I took some progression shots of one of my recent paintings, The Fire Moon Maiden, and I’m happy to get the chance to share them here.  I’ve included a little bit of explanation along with some images, and there’s a quick video when you get to the end here that shows the progression stages of the painting as it takes shape from start to finish.


I tend to start by making abstract marks, and then finding things in the marks – similar to how we see shapes in cloud forms. I’ve posted other articles here on Muddy Colors that explain how I make my abstracts, including last month’s here. Aside from the medium being different in last month’s painting, the process is relatively the same. I use some unconventional tools such as kitchen spatulas and I mainly like to treat that stage as a means to experiment and discover. In that link for last month’s article, there’s more info on the tools I tend to use. The painting in today’s post was done in oil on panel. It’s a small piece at 5×7”. You can get an idea for the size of the painting in the image at the top of this post that shows my hand in the shot.


In this stage, I painted a vague lay-in of the head where I saw a hint of the features of a face in that area. I tend to see faces in everything, and definitely see several here as well as many other different forms and textures. I was drawn to that 3/4 profile face because of how it looked in that placement as if this character were wearing a large crescent moon-shaped headdress. At this point, it was still very open as to where I’d take that costume choice, but I already had a strong notion to keep the moon shape. The face was painted quickly and kept fairly translucent, like taking notes, to serve as a reminder of what I saw there. I also added dark glazes of color on what later become the darks in the fiery background. After that, I put it aside and continued to work on another painting I had on my easel at that time.


The next morning, I scraped it a bit to help it feel more integrated with the environment and allow for some warmth to show back through from the underpainting, and added a little bit of light on the far side of the face. I also added some opaque paint to the upper area in the negative space above the moon shape/headdress and brought some dark from the environment into the area behind the neck/shoulder so that the composition didn’t feel so much like it was cut directly down the middle of the panel.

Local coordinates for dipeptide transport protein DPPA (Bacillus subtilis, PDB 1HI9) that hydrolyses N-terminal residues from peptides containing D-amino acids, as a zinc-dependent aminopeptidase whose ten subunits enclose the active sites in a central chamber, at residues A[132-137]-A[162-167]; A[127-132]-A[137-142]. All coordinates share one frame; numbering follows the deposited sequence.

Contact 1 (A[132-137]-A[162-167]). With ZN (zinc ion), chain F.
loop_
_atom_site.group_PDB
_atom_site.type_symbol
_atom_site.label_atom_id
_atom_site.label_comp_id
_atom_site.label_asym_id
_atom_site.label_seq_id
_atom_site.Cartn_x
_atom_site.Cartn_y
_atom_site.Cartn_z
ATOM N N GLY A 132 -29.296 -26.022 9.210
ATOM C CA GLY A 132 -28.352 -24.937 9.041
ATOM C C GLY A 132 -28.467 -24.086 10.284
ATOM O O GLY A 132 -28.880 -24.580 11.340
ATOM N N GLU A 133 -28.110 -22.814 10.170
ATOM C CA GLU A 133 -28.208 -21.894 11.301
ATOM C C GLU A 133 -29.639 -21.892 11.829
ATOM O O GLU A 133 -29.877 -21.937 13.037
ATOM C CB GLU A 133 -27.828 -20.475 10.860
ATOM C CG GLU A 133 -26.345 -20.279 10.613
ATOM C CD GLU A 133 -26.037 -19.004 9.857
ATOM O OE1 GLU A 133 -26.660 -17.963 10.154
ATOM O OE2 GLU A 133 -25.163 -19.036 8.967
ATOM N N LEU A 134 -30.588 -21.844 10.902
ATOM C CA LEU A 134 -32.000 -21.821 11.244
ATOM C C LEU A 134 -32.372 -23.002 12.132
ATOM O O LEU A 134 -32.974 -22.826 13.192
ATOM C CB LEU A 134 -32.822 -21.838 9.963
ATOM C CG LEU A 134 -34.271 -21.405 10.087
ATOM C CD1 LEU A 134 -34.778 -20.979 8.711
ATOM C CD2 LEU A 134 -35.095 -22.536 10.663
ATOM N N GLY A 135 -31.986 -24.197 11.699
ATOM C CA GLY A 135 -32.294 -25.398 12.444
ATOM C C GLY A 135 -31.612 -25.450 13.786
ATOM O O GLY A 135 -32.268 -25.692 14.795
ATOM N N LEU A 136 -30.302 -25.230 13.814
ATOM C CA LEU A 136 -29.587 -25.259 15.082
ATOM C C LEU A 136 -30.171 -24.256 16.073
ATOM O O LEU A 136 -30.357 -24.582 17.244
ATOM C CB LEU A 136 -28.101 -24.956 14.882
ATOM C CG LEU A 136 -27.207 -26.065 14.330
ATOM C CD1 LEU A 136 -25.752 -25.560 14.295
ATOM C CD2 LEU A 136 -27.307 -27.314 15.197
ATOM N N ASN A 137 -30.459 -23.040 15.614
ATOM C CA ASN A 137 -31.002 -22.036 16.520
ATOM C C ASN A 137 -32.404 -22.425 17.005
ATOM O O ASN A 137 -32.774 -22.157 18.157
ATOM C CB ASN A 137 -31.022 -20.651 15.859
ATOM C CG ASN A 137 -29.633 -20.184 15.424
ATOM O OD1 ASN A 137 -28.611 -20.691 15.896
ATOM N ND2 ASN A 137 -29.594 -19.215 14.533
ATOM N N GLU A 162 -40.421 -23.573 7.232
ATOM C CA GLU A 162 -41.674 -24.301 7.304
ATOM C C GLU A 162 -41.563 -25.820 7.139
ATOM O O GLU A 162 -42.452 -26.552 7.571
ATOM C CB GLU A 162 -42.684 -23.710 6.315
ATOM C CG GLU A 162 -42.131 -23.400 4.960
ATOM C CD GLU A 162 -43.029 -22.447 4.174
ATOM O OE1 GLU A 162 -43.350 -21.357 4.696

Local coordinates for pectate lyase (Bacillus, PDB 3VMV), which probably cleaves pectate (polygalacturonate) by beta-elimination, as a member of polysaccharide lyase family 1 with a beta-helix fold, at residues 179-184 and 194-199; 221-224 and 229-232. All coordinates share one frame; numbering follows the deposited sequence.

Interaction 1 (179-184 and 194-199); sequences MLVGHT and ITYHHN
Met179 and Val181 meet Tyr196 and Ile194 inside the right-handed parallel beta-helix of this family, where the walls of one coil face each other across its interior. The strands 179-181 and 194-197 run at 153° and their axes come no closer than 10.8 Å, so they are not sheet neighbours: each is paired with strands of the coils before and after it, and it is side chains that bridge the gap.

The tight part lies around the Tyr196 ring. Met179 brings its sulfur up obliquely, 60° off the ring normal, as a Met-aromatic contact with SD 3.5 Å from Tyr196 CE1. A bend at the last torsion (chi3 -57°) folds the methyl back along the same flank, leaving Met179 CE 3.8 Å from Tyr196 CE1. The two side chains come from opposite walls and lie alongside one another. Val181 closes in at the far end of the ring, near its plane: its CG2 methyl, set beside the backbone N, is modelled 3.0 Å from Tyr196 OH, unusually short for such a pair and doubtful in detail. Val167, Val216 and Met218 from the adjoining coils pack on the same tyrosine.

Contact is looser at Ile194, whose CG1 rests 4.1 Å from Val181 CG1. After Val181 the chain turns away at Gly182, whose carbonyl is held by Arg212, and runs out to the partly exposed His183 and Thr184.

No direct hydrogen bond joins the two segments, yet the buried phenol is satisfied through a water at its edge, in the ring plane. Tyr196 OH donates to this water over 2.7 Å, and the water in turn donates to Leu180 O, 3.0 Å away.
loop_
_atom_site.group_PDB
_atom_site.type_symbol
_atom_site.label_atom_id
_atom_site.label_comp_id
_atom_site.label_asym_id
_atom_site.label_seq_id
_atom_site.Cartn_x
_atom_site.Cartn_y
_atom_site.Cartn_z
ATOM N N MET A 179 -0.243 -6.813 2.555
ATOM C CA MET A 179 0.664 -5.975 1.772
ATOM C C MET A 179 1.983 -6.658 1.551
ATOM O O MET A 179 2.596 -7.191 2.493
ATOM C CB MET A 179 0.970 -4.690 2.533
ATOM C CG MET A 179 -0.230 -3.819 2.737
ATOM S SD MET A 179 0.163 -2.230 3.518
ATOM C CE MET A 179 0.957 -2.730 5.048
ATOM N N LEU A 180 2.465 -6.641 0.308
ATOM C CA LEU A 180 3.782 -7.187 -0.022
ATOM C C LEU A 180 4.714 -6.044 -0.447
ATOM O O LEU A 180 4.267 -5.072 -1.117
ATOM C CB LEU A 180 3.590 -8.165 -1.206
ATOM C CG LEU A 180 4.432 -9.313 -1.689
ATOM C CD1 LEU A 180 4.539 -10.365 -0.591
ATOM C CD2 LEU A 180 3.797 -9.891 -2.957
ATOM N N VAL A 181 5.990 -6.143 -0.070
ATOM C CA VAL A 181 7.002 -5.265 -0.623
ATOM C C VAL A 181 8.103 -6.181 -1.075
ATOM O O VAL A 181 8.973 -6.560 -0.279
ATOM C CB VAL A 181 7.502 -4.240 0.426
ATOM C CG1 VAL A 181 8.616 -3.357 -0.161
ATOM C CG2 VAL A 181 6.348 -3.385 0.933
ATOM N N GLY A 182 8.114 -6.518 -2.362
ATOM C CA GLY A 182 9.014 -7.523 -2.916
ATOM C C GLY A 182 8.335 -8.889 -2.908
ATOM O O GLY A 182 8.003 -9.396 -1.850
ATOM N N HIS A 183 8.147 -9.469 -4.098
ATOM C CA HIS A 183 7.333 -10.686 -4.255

Here, I’ve added a lot more color, some transparently and some opaquely. At this stage, I’ve started to push the Fire Moon aspect and create more of a full moon instead of the initial crescent shape. I felt like the face seemed a bit stoic, but I did like how the modeling was done here. The cools are variations of grey – a mixture of titanium white and ivory black. Because the painting is predominantly very warm with umbers and reds and yellows, the gray appears cooler, as if I used blue, but no blue was used.


The upper left corner has some glare there (it’s not blue, just a glare from the overhead light). I softened the gaze and the modeling of the face a little bit, and added more details there in the features too. Still, at this point, the entire composition feels like a huge blaze surrounding her, instead of a moon shape with fire-like strokes in the background. I was contemplating how I’d resolve that without losing all of the energy. The painting would need to be a little dry in order to do what I thought would be the best solution, which would be to glaze some darks over the background.

The Finished Painting – The Fire Moon Maiden (oil on panel, 5×7″)

The obvious change made to the painting here is the darkening of the background around the moon shape in order to separate them a bit. I did that by glazing darks over the areas I wanted to push back a bit, and left the colors on the inside of the moon shape as is. I also softened the edge on her far cheek and jawline, and made some small tweaks to shapes like the chin and neck. A small brush stroke of the yellow background color along the edge of the chin, for example, helped to angle that shape back just slightly, and it tapers that edge in just a bit. The changes I made to the face are very small, but do make a difference in the expression.

If you’d like, you can watch a quick video of the progression taking shape from start to finish on YouTube by clicking here: The Fire Moon Maiden video

I hope you enjoyed seeing the progression of this little painting. It was a lot of fun to paint.